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Posts Tagged ‘Gray Tree Frog’

Quite often after a snowfall in January or February it will get quite cold for a while here in New Hampshire when the storm moves out over the Atlantic and pulls the polar express in behind it. The coldest I’ve ever seen it is 35 below zero (F) and it has only gone that low twice in the 50+ years that I’ve been around to witness it. But, it’s not supposed to get anywhere near that this week. We are supposed to have relatively balmy temps, with highs in the 30s during the day and above zero at night. There is no talk of a January thaw just yet.

1. Snowy River

The river is just starting to ice up. Areas where the current runs slow along its banks get icy first and then the ice slowly grows in towards the middle. When I was a young boy I was walking on the ice of this river one day and all of the sudden it started cracking. It was so loud, echoing off the frozen river banks, that it sounded like gun shots as I ran and dove onto the bank. That adventure cured my curiosity about frozen rivers and I have never walked on one since.

2. Ice Covered Shrub

Ice forms on everything near the river’s edge.  It weighs down young shrubs and sometimes breaks their stems.

3. Icy Twigs

And sometimes they just wear ice collars.

4. Ice Covered Stones

Even the stones are coated in ice.

5. Window Frost

One night when the temperature dropped to below zero Jack Frost paid a visit and drew patterns on my windows. The frost edges looked like feathers, or ferns. Oddly enough these coldest temperatures happened on the night before the earth passed closest to the sun, January 2nd.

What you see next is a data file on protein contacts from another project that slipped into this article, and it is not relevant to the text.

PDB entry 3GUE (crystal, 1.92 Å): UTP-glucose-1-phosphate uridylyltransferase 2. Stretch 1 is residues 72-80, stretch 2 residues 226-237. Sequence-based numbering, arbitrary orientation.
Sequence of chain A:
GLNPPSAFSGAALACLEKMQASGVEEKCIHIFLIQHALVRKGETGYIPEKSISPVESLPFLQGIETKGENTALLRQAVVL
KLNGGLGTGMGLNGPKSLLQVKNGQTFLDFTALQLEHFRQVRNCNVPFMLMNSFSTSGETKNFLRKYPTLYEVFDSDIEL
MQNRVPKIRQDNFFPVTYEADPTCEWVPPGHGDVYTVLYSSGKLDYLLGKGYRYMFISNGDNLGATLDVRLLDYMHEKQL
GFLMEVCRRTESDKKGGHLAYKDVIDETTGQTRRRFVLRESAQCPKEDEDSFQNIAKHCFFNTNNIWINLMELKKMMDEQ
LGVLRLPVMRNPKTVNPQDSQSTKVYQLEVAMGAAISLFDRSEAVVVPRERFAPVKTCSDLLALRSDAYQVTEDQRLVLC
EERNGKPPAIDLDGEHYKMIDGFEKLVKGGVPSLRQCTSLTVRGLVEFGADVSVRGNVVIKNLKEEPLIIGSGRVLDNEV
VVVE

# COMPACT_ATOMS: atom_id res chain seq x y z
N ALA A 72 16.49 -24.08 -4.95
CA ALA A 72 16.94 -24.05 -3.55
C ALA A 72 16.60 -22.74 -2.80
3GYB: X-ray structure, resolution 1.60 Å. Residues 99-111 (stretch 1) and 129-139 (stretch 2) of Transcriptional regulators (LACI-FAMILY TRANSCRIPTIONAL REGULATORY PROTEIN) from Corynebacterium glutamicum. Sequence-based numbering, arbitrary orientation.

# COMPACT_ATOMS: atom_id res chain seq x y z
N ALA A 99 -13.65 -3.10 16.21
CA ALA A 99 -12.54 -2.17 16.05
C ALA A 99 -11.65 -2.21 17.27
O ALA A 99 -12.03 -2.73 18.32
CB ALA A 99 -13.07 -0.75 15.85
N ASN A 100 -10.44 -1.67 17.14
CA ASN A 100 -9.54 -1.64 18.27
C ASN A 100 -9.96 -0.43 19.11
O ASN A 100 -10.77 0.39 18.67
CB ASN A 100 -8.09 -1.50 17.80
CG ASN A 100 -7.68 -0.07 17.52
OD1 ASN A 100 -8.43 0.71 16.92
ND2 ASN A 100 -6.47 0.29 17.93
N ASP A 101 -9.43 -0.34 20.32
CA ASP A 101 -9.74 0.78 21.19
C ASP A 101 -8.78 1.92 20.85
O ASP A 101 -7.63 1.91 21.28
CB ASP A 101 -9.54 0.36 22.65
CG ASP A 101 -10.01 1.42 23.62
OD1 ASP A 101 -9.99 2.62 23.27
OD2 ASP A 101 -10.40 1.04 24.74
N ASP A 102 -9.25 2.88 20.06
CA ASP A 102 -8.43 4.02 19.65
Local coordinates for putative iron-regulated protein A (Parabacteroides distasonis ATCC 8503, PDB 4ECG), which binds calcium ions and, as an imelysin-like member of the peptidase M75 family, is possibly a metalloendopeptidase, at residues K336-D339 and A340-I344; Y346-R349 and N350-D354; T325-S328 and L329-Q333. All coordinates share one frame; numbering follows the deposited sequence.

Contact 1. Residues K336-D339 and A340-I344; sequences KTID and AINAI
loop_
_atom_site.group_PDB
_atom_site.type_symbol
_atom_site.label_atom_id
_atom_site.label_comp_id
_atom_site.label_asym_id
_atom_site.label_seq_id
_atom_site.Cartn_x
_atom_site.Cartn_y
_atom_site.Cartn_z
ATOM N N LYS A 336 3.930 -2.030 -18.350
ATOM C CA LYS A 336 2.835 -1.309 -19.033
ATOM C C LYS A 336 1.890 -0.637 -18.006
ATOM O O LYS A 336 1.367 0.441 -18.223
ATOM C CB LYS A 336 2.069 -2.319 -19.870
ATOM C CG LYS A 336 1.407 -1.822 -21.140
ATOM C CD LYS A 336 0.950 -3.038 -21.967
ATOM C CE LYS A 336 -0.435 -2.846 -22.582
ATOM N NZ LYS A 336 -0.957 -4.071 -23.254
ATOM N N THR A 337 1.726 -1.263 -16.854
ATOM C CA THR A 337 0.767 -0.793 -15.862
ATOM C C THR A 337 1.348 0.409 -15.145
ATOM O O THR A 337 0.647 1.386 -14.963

6. Window Frost

The different shapes that frost can grow into seem endless.

7. Pinecone in the Snow

Did you ever wonder which end of a pine cone hit the ground first after it fell? Well, now you know.

8. Shepherds Purse Seed Head

This Shepherd’s purse (Capsella bursa-pastoris) seed head was the only thing poking up out of a large expanse of white. 

9. Snowy Fungi

These bracket fungi must have been frozen solid. 

10. Vernal Pool

The vernal pools in the forest are also beginning to freeze. A vernal pool is temporary and does not hold water year around. “Vernal” means “occurring in spring,” and these small pools are usually at their maximum depth in the spring due to snow melt and runoff. In the hot, dry days of June, July and August they will disappear completely. Frogs, toads, salamanders, insects and many plants rely on these pools. 

11. Tree Frog on Snow